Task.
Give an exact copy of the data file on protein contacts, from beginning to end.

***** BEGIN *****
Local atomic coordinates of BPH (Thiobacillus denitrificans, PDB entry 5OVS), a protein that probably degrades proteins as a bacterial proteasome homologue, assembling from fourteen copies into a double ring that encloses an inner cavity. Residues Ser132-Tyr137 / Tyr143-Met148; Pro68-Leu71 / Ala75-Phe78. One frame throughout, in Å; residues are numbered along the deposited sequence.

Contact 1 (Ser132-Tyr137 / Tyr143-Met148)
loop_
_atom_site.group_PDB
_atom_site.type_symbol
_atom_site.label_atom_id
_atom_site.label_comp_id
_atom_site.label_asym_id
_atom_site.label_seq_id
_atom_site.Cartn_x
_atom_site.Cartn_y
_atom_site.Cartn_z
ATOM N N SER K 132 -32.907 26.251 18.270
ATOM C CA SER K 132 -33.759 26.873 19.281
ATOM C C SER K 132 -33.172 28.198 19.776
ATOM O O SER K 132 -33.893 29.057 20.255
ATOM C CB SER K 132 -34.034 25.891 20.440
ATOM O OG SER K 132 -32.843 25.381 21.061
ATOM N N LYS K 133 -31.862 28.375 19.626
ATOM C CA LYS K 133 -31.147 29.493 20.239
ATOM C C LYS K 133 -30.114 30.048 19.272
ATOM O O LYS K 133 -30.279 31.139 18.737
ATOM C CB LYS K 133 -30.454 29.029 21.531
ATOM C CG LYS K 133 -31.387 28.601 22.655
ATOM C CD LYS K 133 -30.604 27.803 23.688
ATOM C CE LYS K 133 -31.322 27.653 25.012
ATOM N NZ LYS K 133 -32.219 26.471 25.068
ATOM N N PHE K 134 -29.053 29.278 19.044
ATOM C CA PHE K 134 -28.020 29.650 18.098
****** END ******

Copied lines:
Local atomic coordinates of BPH (Thiobacillus denitrificans, PDB entry 5OVS), a protein that probably degrades proteins as a bacterial proteasome homologue, assembling from fourteen copies into a double ring that encloses an inner cavity. Residues Ser132-Tyr137 / Tyr143-Met148; Pro68-Leu71 / Ala75-Phe78. One frame throughout, in Å; residues are numbered along the deposited sequence.

Contact 1 (Ser132-Tyr137 / Tyr143-Met148)
loop_
_atom_site.group_PDB
_atom_site.type_symbol
_atom_site.label_atom_id
_atom_site.label_comp_id
_atom_site.label_asym_id
_atom_site.label_seq_id
_atom_site.Cartn_x
_atom_site.Cartn_y
_atom_site.Cartn_z
ATOM N N SER K 132 -32.907 26.251 18.270
ATOM C CA SER K 132 -33.759 26.873 19.281
ATOM C C SER K 132 -33.172 28.198 19.776
ATOM O O SER K 132 -33.893 29.057 20.255
ATOM C CB SER K 132 -34.034 25.891 20.440
ATOM O OG SER K 132 -32.843 25.381 21.061
ATOM N N LYS K 133 -31.862 28.375 19.626
ATOM C CA LYS K 133 -31.147 29.493 20.239
ATOM C C LYS K 133 -30.114 30.048 19.272
ATOM O O LYS K 133 -30.279 31.139 18.737
ATOM C CB LYS K 133 -30.454 29.029 21.531
ATOM C CG LYS K 133 -31.387 28.601 22.655
ATOM C CD LYS K 133 -30.604 27.803 23.688
ATOM C CE LYS K 133 -31.322 27.653 25.012
ATOM N NZ LYS K 133 -32.219 26.471 25.068
ATOM N N PHE K 134 -29.053 29.278 19.044
ATOM C CA PHE K 134 -28.020 29.650 18.098